How The Dogecoin Community Sent Indian Luge Contender Shiva Keshavan to the Olympics

Shiva Keshavan participated and was the only Indian hope at the winter Olympics 2014 held in Sochi last week. He did not bag any medals, but given the hardships he went through, his qualification itself was nothing short of a miracle! He represented a nation that was suspended from the Olympics, in a sport that had no backing or recognition in his home country. How many people in India had even heard of luge before Keshavan came into the picture? In lieu of his never-say-die attitude, when Shiva was left to fend for himself by the Indian authorities, a motley group of donors from all over the world came together to help him realise his dream. Here, Ashwin Mudigonda, entertainingly recounts the interesting chain of events that took place to make this happen and also introduces you to the mysterious world of crypto-currencies!

There is a scene in the Lord of the Rings when all hope for the protagonists appear to be lost in the mighty battle against Saruman at Helm’s Deep. And then, in the distance, a silhouette appears on a white horse and with a battle cry, swoops down upon the valley with an army of warriors, and thwarts the orc attack.

Dogecoin is as intangible as Gandalf, but its power far exceeds that of the grand wizard.

Shiva Keshavan participated in the Winter Olympics 2014 held at Sochi under the IOC banner

Shiva Keshavan participated in the Winter Olympics 2014 held at Sochi under the IOC banner (Photo: www.biathlonews.com)

News appeared in the Washington Post (online) that Keshavan Shiva, a determined Olympic luge contender from Himachal Pradesh, was denied funds and training by the Indian government, and left to fend for himself for the Sochi Olympics. It wrenched many hearts. But when it was learned that he would not be allowed wave the tricolor because of India’s suspension from the International Olympic Committee, and that the Indian national anthem would not be played, it was rubbing salt in the wound.

Like pacing tigers in a cage, eager folks all over the world were itching to help, but had no idea where to start. Where was Keshavan? Did he have enough money to make it to Sochi? How could he be contacted? How much money does he need? Could a Kickstarter campaign be launched for him?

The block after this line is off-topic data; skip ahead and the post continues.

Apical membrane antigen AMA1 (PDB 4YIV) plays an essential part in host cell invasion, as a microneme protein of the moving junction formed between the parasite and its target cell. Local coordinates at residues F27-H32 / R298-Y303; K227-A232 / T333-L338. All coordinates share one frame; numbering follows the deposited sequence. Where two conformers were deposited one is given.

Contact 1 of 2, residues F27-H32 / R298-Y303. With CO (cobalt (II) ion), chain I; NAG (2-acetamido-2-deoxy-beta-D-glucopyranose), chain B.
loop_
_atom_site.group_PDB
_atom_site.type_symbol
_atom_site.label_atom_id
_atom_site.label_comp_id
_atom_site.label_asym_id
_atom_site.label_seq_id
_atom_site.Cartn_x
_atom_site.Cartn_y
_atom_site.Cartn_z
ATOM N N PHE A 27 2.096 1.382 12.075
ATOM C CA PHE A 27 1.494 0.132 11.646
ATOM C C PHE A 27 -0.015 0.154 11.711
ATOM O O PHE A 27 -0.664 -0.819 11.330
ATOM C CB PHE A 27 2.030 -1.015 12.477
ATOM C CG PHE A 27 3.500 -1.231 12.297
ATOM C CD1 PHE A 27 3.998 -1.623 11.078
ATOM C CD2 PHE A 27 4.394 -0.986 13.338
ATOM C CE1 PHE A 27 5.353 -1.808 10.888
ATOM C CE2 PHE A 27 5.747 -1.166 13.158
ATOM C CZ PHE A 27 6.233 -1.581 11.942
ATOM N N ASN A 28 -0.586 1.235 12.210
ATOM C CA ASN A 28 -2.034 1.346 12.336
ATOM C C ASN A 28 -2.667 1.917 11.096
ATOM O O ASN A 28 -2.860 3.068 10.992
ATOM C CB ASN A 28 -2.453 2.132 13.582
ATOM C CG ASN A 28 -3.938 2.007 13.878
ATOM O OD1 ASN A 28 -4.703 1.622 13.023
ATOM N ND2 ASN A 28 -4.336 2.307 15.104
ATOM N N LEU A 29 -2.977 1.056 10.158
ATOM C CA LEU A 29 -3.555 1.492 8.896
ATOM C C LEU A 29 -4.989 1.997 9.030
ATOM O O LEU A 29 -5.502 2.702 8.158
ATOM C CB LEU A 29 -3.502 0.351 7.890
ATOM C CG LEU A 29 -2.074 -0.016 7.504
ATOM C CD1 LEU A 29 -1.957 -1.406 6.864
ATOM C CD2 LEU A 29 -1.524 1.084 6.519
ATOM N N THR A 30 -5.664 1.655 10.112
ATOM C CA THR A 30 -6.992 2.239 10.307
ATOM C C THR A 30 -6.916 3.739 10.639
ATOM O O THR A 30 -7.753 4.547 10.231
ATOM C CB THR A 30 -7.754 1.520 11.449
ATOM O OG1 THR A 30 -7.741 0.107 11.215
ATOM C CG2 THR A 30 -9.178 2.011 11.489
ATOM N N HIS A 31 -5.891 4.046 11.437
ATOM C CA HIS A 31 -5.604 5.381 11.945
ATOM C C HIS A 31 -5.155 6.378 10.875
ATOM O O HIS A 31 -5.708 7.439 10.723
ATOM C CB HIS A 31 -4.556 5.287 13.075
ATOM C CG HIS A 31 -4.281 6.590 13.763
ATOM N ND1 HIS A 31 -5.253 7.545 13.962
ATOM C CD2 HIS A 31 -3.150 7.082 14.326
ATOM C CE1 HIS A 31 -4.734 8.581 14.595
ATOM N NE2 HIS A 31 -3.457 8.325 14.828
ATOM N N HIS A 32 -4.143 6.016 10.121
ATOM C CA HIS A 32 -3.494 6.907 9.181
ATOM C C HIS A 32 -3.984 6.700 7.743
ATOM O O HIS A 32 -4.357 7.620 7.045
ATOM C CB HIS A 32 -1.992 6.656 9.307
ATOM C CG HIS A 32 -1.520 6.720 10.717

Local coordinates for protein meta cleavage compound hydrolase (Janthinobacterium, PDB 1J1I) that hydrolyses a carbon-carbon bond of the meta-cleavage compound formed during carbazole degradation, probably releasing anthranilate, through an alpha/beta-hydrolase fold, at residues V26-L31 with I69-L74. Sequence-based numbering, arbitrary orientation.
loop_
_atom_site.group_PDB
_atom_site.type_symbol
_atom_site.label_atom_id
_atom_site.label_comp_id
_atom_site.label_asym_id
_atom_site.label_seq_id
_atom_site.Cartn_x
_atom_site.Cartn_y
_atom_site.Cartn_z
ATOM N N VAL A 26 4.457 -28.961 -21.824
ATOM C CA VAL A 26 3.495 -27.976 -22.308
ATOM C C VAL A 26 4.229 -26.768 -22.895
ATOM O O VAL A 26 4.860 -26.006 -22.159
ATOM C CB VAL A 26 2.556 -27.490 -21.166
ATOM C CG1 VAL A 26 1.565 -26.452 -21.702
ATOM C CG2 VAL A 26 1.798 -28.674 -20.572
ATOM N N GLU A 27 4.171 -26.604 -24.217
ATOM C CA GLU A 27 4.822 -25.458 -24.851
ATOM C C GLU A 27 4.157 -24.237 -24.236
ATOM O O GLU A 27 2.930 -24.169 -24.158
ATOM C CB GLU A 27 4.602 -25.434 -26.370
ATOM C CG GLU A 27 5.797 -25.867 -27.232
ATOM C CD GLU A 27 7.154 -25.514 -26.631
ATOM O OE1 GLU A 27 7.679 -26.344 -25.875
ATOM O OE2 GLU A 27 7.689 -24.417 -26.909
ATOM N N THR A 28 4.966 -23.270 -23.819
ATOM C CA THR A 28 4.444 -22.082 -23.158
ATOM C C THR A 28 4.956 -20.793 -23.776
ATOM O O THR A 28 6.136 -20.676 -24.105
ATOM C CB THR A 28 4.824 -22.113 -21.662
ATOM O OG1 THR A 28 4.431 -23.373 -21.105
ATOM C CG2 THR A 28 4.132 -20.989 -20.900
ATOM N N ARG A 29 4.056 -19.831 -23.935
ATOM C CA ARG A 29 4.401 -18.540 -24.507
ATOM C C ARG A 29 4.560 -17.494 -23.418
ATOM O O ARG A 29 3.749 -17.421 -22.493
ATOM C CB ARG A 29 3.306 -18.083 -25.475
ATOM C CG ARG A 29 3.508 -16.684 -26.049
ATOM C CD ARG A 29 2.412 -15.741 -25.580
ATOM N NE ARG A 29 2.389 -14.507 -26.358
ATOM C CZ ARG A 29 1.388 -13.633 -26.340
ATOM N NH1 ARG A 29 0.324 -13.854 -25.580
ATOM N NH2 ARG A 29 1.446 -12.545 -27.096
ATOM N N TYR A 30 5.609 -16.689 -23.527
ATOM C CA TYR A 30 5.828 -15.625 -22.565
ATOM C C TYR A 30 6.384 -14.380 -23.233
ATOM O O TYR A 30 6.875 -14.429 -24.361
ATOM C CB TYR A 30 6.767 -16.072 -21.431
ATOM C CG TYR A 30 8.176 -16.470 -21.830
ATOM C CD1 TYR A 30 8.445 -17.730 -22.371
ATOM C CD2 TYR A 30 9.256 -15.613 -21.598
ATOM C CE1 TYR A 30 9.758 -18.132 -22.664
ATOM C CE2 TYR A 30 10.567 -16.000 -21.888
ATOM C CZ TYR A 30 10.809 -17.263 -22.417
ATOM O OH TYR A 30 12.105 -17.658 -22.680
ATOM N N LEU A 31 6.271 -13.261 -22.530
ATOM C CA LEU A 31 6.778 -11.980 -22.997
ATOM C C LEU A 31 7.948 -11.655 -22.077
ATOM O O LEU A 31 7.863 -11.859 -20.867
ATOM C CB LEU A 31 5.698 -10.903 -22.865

So many questions; so few answers.

An interesting event happened in the lead up to the Sochi Olympics. The Jamaican bobsled team needed about 35,000 USD to compete at Sochi, and they, too, were abandoned by their own government. The enthusiastic supporters of a nascent virtual currency called dogecoin rallied to their cause and raised the required money in a short time. Until that time, dogecoin was treated as a joke, but now it had shown that it could make a difference in people’s lives.

It was only natural for someone to post the same request on behalf of Keshav. The title of the appeal on Reddit read – “Olympic luge contender from India is hoping for a miracle to happen to help him realize his dreams. Do we know anybody with that power?” It was a typical post in the dogecoin subreddit community – sincere and cheeky at the same time. The first few comments poured in:

“I feel like this needs to happen. Another underdoge who is looking for a miracle. I’ll donate 5000 doge if the foundation gets behind this.” – infernalaanger wrote.

The pledges began to trickle in, and the pressure began to build. A veteran of efforts like this, a user named NeutralityMentality, set up a recipient address at the Dogecoin Foundation, a non-profit charity organization, and asked the users to point their donations to it. In minutes, the coins started gushing in. People were ecstatic. They wanted to give more, and in the spirit of the community, many of them who commented on the thread saying that they just donated were themselves given tips (in dogecoins) by others.